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Dallas CASA volunteer encourages siblings to preserve their heritage

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December 13, 2021

Dallas CASA volunteer encourages siblings to preserve their heritage

Preston Hollow, TX resident Juan Nevarez was looking for a way to give back. When he found Dallas CASA (Court Appointed Special Advocates), he found how to bring significance to his life. “I get so much more than what I give as an advocate,” he said. “It’s such a great feeling to work with these kids and be able to help.”

Nevarez, a native Spanish speaker, found Dallas CASA through a bilingual recruiting event offered by the agency. While Latinos represent 34 percent of Dallas County children removed from home due to abuse or neglect, only about nine percent of Dallas CASA volunteers are Latino.

Nevarez, the eighth of 11 siblings growing up in Juarez, Mexico, immigrated to Amarillo alone at age 15 to live with his godmother. “The culture shock was profound. It was scary, honestly,” he said. “I wasn’t ready for the differences. It was a tough transition. It probably took me 18 months to really feel okay.”

His godmother encouraged education, making him believe he could succeed. He started in English as a Second Language classes, then moved out of those classes to a different high school. Next came junior college, then Texas Tech University where he majored in petroleum engineering and then went on to get a Master’s in Business Administration. Today, he’s an oil and gas executive at a company he helped start more than 10 years ago.

After reading the book “Halftime: Moving from Success to Significance” recently, Nevarez wanted to give back. He completed 30 hours of Dallas CASA training and courtroom observations and now advocates on behalf of children in the protective care of the state. In 2020, 1,527 Dallas CASA volunteers advocated for 3,374 Dallas County children.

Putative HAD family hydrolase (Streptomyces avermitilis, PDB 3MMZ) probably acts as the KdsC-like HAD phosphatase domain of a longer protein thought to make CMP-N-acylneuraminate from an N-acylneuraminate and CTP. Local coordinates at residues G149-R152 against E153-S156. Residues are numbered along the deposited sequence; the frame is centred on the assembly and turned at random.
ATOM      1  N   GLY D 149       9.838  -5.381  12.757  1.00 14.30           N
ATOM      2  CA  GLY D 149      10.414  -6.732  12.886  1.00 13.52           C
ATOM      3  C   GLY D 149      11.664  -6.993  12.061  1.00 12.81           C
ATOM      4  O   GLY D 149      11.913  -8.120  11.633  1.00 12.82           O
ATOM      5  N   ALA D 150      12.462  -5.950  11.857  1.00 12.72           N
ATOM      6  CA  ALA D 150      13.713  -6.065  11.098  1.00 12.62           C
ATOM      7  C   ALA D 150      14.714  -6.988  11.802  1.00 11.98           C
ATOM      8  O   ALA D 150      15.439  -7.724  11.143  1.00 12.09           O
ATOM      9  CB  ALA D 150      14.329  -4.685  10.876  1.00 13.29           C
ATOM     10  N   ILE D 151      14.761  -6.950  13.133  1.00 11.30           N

Nevarez is currently assigned to three young brothers in foster care. Like Nevarez, they are native Spanish speakers. “They are learning English, so we go back and forth between Spanish and English pretty easily,” he said. “I tell them I don’t want them to lose their Spanish. That’s a very important part of who they are. I think they like hearing that.” They talk about football and play Putt-Putt and enjoy hanging out, but Nevarez has impressed on them the importance of education.

Recently, the oldest sibling was facing some struggles in school, and the boys’ foster placement reached out to Nevarez for assistance. He took all three boys to his office one Saturday. Nevarez showed them his diplomas on the wall and his big desk. The boys wanted to know what he did to get an office so big. Nevarez told them: “Look, there are opportunities out there for you and education is your way to them.”

“I want these boys to know they can achieve anything,” he said. “I’m an example of that. I know a big part of why I am where I am today is because my godmother believed in education. If I can do the same thing for these boys, that would be amazing.”

Volunteers like Nevarez make a life-changing difference for children and youth. You can help National CASA/GAL and our network of 950 state and local programs continue to help children thrive by becoming a CASA or GAL volunteer. Find a local program and sign up today.